It was a great day to be out and working. We had sunshine the whole time we were in the field and other than some nuisance insect bites, the research went off without a hitch. We headed back to the research lab and unloaded the equipment. After that we enjoyed a great lunch of sea bass, fresh veggies, mashed potatoes, and homemade bread sticks. Dessert was rice pudding and cinnamon rolls.

Coby relaxing at the lab after lunch.

Can you smell the coffee roasting?

From the lab we headed to the CoopeDota coffee co-op in Santa Maria where we are staying. The coffee tour at the co-op was really fascinating and very informative. We even saw coffee beans that would be traveling to Starbucks in Europe. At the end of the tour we were able to experience coffee cupping. This is a multi-phase activity that is done after the coffee steeps for about 5 minutes (for this you stir the coffee "breaking the foam layer on the top of the cup" and experience the aroma)... and finally tasting the coffee (which is a combination of sipping the coffee from a spoon, swirling it over the palate, and then spitting it out so as to avoid an excessive caffeine buzz).

Holly and Sabrina moving a sack of coffee beans (~70kg) to be stacked before shipping it off to the UK for Starbucks.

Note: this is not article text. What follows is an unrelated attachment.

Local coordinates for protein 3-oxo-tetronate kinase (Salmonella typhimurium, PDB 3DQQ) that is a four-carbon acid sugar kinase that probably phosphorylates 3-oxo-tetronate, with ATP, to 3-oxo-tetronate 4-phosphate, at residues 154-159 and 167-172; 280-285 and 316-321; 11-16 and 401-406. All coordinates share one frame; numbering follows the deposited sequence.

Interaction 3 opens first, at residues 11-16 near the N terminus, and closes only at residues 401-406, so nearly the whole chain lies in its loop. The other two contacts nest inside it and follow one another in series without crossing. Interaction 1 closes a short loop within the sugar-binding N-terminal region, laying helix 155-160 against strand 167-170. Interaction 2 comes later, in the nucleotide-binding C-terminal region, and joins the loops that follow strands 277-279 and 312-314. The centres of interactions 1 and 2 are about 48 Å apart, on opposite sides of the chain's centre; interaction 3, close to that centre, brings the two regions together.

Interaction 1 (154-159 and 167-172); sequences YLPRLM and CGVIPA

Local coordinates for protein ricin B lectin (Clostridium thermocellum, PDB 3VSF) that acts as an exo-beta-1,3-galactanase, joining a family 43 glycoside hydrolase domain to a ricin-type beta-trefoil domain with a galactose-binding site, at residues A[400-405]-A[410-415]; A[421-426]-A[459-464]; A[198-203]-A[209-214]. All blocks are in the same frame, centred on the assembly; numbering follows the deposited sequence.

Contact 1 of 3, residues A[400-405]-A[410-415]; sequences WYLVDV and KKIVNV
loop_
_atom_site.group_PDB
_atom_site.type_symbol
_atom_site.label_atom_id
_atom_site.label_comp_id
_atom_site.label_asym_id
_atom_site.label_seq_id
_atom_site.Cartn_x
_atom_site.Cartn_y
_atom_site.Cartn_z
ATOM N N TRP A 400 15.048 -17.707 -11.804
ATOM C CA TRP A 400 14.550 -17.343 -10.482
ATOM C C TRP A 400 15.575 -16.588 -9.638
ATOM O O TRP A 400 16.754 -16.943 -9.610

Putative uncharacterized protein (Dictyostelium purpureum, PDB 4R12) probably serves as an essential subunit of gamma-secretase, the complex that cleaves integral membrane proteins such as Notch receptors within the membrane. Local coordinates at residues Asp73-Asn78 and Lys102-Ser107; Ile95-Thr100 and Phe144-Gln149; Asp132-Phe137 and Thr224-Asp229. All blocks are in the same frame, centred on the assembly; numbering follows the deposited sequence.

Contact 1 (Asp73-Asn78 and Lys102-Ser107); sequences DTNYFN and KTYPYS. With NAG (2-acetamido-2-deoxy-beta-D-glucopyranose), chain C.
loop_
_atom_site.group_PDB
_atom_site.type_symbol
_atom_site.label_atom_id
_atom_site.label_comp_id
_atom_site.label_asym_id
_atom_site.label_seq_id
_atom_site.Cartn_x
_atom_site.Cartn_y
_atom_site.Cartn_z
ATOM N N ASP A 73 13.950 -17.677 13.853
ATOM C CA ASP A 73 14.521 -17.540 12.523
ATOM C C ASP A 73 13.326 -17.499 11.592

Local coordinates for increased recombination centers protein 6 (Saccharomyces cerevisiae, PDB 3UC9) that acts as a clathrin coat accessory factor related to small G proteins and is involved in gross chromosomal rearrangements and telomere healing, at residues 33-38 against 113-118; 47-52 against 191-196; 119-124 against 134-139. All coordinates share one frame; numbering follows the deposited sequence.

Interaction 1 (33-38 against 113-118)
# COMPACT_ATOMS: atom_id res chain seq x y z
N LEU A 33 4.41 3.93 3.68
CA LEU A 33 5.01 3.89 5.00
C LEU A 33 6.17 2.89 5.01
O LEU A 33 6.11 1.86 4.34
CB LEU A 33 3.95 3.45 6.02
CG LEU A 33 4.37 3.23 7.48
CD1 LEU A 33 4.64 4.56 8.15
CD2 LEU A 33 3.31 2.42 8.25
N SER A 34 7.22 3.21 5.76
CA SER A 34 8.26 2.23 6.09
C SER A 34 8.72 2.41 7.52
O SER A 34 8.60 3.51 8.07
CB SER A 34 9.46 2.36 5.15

Hillary, Brandon, and Zach at the coffee cupping.

Most of the group liked the Quetzal coffee the best.

Before coming home we got to choose a complimentary drink, and most people chose a variation of coffee (although my choice was for a chocolate milk shake).

Check out some more photos at:

Sunday, July 5, 2009

A Hile Throught the Cloud Forest

Posted by Yvonne on July 5 at 4 :30 p.m.

A shout out to Holly for the cool journals she surprised us with last night- here is a picture of one- complete with stamps of coffee beans and wonderfully smooth colors perfect for Costa Rica.
The picture was taken during today's o-mazing hike through the cloud forest. The sights, sounds, and smells during the hike presented a richness unlike that I had ever experienced before.

Here is a photo of the group after we emerged from the forest. We hiked back to the building and were treated to lectures on the region, soils, nutrients; lunch; and more informative lectures on our field methods (we'll begin tomorrow!).